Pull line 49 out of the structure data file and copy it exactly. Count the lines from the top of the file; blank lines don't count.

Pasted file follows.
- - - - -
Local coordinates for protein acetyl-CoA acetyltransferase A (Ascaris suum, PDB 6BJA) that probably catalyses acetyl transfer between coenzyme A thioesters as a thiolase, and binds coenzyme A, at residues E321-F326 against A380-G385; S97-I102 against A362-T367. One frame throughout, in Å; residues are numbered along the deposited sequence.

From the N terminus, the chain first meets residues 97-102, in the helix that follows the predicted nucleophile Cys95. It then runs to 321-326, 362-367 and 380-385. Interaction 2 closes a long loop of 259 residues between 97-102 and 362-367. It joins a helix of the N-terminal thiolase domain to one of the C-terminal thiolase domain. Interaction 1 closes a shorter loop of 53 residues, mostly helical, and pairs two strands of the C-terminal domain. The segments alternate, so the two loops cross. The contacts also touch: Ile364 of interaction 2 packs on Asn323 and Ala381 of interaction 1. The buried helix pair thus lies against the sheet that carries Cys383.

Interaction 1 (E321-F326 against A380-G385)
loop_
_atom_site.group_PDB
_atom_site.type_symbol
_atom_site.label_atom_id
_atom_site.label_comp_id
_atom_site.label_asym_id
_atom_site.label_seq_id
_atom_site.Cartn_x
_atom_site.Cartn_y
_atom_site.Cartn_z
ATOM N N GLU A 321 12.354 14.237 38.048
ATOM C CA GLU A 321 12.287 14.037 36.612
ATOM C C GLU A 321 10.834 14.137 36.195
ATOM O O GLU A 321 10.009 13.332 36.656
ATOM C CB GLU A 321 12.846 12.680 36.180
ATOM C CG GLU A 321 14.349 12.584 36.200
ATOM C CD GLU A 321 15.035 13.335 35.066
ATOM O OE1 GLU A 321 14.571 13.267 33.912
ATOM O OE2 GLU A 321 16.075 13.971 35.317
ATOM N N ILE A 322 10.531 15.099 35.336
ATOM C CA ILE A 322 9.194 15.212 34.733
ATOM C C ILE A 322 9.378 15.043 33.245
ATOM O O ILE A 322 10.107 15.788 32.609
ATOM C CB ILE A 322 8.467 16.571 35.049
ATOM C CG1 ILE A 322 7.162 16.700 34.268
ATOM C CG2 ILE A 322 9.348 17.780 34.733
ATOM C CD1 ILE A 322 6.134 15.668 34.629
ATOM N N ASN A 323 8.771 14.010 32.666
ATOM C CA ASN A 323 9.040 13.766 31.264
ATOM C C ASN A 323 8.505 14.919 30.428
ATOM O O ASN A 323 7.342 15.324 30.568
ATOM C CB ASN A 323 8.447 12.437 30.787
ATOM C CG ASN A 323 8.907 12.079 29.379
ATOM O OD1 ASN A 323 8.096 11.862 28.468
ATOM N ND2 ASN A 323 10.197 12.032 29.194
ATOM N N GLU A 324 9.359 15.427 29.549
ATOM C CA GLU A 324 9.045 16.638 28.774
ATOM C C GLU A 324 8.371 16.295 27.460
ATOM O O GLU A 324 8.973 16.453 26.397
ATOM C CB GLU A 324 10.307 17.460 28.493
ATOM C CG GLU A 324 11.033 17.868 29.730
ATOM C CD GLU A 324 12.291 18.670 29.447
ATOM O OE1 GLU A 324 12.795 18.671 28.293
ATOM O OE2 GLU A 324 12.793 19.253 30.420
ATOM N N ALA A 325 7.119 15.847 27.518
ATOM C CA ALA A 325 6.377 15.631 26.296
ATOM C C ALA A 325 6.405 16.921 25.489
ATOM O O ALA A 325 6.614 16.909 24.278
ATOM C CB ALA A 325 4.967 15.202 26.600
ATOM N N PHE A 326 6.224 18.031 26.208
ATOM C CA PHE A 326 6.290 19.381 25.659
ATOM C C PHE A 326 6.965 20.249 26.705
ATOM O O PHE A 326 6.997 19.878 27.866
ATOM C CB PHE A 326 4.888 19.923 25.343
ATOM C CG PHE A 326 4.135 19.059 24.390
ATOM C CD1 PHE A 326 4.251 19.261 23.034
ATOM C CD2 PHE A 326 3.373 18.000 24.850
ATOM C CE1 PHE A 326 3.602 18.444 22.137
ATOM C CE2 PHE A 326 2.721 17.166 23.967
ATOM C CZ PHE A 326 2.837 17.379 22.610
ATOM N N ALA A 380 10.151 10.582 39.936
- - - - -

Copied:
ATOM C CA ALA A 325 6.377 15.631 26.296